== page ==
It would appear that the ability to effectively handle frantic, panicking, and anxious managers is one of the major characteristics that an HR professional must be able to develop, especially in smaller organizations. These managers are those who feel victimized or cheated in some form by the Family and Medical Leave Act (FMLA).
The FMLA is the HR law that has been responsible for creating the most anger and unrest.
Although it’s quite straightforward in explanation, the FMLA is much more complex in execution and practice. Everyone who puts in 1250 hours of work in their first employment year is eligible for a leave period of 12 weeks for them to be able to cover absences that occur as a result of any serious medical conditions that involved themselves or any of their family members. Simple, isn’t it?
However, the main issues comes with the understanding and interpretation of the use of the phrase “twelve weeks,” because that entails a load of time that the manager is able to plan for, such as vacations. It will actually be much more accurate to say that everyone who has covered this work time is eligible for 480 hours of leave, because there are only two types of leave that are allowed by law to give managers fits; intermittent leave and reduced-schedule leave.
Intermittent leave has over time proven to be the most difficult type of leave to deal with. Essentially, an employee with (or taking care of a family member with) a serious medical condition that might involve occasional flare-ups or a series of continuous treatment can be able to spread those 480 hours over the course of an entire calendar year and these hours usually fall at hours that are otherwise inconvenient for managers. Although the law will require that an employee gives a prior notice of an absence, the FMLA also includes the phrase “when practicable”. Sometimes, a condition (take migraines, for instance) is unpredictable in its own righty and has the ability of preventing an employee from going to work. If the medical practitioner writes something like “may be absent 2-3 days per month at unpredictable intervals,” in the medical report of said employee, that will mean that all of those absences are absences that are actually covered by law and as such, the employee has the legal backing to embark on them. This can in turn give managers their own form of migraines as they will try to work regardless of this shortage in manpower and deal with the impact of pressing deadlines and coverage issues, all of which will undoubtedly have negative impacts on the business if not treated effectively.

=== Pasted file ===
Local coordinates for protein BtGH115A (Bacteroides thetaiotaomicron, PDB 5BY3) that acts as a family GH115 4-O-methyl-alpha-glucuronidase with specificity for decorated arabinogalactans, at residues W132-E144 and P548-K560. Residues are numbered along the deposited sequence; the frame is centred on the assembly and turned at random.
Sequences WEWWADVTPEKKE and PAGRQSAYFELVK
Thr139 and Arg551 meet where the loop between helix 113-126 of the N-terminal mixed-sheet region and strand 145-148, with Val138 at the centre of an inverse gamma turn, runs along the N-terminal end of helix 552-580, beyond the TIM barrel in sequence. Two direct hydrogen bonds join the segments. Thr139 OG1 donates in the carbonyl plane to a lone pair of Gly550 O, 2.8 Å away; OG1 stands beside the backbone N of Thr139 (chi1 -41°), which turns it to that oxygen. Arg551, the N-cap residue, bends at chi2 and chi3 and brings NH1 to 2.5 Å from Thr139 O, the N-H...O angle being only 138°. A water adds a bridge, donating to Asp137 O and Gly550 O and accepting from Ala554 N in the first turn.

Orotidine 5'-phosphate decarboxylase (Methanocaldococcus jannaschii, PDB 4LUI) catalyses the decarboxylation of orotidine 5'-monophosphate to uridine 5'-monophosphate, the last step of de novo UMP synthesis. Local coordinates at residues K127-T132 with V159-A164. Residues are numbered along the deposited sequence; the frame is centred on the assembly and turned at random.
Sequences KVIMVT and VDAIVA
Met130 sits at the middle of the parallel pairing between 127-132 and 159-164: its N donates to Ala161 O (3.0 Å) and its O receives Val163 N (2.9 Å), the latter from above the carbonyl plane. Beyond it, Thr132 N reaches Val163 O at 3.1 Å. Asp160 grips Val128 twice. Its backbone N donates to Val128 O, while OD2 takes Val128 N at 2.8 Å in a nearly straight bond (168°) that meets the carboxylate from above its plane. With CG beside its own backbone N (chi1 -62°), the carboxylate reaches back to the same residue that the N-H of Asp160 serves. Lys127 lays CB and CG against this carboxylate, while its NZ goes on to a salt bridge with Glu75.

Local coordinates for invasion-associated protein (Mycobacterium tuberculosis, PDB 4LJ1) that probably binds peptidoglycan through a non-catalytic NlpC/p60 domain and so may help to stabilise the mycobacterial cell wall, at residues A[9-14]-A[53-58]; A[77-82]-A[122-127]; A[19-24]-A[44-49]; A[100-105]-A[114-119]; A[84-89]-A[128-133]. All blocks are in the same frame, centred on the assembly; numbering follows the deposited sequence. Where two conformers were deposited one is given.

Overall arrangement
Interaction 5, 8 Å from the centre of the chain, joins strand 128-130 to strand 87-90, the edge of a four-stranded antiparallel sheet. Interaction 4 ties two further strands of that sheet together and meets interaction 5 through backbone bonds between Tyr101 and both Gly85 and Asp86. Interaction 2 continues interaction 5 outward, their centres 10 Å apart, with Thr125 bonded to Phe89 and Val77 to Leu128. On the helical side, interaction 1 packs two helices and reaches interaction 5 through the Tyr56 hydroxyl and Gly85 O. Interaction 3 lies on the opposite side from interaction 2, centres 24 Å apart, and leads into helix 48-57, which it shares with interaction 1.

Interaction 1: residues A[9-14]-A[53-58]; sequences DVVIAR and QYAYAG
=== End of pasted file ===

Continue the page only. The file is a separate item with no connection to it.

Another problematic issue is that of reduced-schedule leave, which occurs when the medical provider advises that a person only works for a fraction of his or her usual weekly schedule for health-related reasons. Managers who had relied on an integral person for an important function on the job will find themselves between a rock and a hard place.